Monday, May 25, 2009

Fortuna Finds... a job

Wickedly long hiatus for the purposes of nailing down my next contract. The truth is, another is likely to follow as I shape up and ship out for three months of international off the grid ocean faring life.

I could tell it like some blogs I read and say I simply charted a course and made it happen. The truth is, it was pretty anxiety inducing. I'd negated to work on much of a Plan B and it was getting down to the wire: would I have something lined up for when I got home? Should I be looking in another city? Would the unresolved status of things compromise my professional reputation?

Soul searching and complaining to close friends commenced. There may have been one particular day resulting in a brief bout of tears while my boyfriend petted my head. (I want to be honest about this because I have been helped in the past by others being honest about challenges and dealing with them. Colloquially, it sucks.)

And now, for another year, it's over.

I have an event Friday and I don't have to dodge the "next year" question.

I can enjoy my sabbatical without beaming resumes out from afar.

I can develop the next step in the game plan.

This next job, and tax return, should dispense handily with outstanding loans. I don't yet know how much I'll bank but I have a $20K range and would be very surprised if it were very far outside. Yes, that's right, I didn't talk salary yet.

Even though I work contract to contract, this next job is key in upgrading my skill set in a way that makes what I earn not completely relevant. I know the ballpark will be near what I earned this year, an amount I was very comfortable with. I'm choosing to work at a specific place because I like the people there and I know I will be able to focus on my work rather than toxic politics. People underestimate this vastly, in my fairly green opinion.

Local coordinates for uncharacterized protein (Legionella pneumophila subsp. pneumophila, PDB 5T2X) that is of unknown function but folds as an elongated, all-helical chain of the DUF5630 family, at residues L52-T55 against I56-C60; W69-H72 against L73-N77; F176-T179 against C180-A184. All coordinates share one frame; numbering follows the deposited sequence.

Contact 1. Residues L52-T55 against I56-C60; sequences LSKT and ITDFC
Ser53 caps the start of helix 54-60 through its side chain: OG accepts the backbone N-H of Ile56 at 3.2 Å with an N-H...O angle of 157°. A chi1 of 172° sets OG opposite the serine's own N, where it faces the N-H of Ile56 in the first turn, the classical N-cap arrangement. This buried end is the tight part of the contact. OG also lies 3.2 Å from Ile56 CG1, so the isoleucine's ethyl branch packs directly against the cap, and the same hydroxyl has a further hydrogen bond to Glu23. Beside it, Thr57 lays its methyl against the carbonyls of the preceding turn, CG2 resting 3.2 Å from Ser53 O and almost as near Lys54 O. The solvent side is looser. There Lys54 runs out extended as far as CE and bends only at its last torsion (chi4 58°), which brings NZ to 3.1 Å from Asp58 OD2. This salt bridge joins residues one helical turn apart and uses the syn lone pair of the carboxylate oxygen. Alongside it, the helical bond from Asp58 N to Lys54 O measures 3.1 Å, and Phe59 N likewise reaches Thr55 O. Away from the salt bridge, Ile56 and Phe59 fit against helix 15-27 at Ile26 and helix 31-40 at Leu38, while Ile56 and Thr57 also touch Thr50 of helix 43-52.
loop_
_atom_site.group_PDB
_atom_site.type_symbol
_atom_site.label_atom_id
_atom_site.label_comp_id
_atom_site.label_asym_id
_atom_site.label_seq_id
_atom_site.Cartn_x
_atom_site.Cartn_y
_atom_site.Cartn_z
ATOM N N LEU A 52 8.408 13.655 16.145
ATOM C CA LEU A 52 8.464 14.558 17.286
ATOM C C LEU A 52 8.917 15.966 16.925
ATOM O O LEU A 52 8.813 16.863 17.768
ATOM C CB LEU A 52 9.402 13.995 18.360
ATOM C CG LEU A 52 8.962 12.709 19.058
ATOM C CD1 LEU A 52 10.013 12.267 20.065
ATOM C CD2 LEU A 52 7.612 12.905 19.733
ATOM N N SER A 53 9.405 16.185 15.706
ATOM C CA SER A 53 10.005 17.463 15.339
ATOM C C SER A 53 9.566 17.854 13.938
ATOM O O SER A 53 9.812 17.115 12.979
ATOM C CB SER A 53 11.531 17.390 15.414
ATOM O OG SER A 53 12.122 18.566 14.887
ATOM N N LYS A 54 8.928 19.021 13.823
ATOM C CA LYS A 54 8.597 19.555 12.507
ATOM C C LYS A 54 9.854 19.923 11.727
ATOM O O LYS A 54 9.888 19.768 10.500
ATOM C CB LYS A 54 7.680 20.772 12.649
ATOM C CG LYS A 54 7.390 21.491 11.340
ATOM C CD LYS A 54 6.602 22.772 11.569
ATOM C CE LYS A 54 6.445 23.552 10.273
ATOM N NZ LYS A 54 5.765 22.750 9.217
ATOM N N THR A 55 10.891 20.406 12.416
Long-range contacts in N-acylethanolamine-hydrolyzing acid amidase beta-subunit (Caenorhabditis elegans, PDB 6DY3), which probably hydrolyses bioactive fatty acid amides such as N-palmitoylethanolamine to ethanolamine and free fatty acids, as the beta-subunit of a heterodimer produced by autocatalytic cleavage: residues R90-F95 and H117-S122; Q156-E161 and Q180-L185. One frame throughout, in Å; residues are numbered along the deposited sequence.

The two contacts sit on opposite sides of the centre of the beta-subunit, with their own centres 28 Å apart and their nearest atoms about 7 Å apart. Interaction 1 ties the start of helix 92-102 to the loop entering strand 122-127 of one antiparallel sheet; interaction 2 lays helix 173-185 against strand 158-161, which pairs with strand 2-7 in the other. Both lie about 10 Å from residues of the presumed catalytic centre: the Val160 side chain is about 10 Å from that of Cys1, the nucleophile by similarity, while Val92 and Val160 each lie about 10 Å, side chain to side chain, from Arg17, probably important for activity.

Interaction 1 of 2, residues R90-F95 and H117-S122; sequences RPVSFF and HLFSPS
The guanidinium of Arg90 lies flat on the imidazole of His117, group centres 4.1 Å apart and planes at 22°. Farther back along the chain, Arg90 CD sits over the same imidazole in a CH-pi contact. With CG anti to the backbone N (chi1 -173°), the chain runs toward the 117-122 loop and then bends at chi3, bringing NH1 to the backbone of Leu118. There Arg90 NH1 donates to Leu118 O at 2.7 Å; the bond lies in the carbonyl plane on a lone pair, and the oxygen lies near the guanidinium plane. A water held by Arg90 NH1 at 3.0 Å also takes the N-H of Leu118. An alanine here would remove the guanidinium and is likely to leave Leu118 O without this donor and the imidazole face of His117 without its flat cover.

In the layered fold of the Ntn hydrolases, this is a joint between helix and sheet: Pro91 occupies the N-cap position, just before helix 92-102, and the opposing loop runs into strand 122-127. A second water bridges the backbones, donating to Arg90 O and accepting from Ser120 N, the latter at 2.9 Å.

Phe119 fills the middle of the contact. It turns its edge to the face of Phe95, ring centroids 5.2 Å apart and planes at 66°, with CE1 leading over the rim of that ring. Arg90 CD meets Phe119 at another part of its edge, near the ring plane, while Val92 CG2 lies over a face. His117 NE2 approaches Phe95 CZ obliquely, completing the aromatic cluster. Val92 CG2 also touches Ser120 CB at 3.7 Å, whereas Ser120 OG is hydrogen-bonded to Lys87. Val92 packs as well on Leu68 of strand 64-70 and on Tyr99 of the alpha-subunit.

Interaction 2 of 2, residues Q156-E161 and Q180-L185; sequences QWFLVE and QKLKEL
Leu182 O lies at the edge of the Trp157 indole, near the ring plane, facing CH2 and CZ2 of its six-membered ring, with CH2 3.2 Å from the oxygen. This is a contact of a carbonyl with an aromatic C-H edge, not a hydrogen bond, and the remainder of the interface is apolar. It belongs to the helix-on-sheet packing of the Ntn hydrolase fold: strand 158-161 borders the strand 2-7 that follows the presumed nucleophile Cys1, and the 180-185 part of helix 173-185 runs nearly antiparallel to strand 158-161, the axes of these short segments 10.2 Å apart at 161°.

I'll feel completely relieved when it's all hashed out, as I always do, but in the meanwhile things are looking pretty good in this crazy world.

Wednesday, April 29, 2009

Show Me the Experts

First, today, I went to a computer store to get an adaptor switched. I was annoyed at having to go back to the store in the first place and when I got there a debate ensued about the problem. Eventually I got the new adaptor but I think it's actually a lack of compatibility. I was relying on knowledge on when I went all the way to the store and paid more than I would if I had ordered the adaptor online. The whole thing was a fairly annoying waste of time in a week where I'm tying up a lot of loose ends and moving.

Then I got a call. My tax return arrived, paying exactly what I'd suspected it would (score!). However, investigations revealed for the past five years way too much was paid to do my taxes erronously, errors worth at least $1500. That's right, based on "advice" from a "professional" - and a legit one, not some mall kiosk - not paying attention earlier to what was going on because I thought I had no income and therefore no issues resulted in errors on my behalf. I literally had maybe three relevant pieces of paper at tax time. It's not rocket science to offer a little planning.

The are going to get a letter inquiring what, exactly, they were paid for.

The error, for your interest, was picking the wrong province to file in, something that should have been incredibly obvious. Sadly, I'm not the first person from my professional background to have a similar error. I could have saved myself the fees, had my refund quicker, and had a better command over the paper trail (they were having me submit absurd things you don't actually use to file).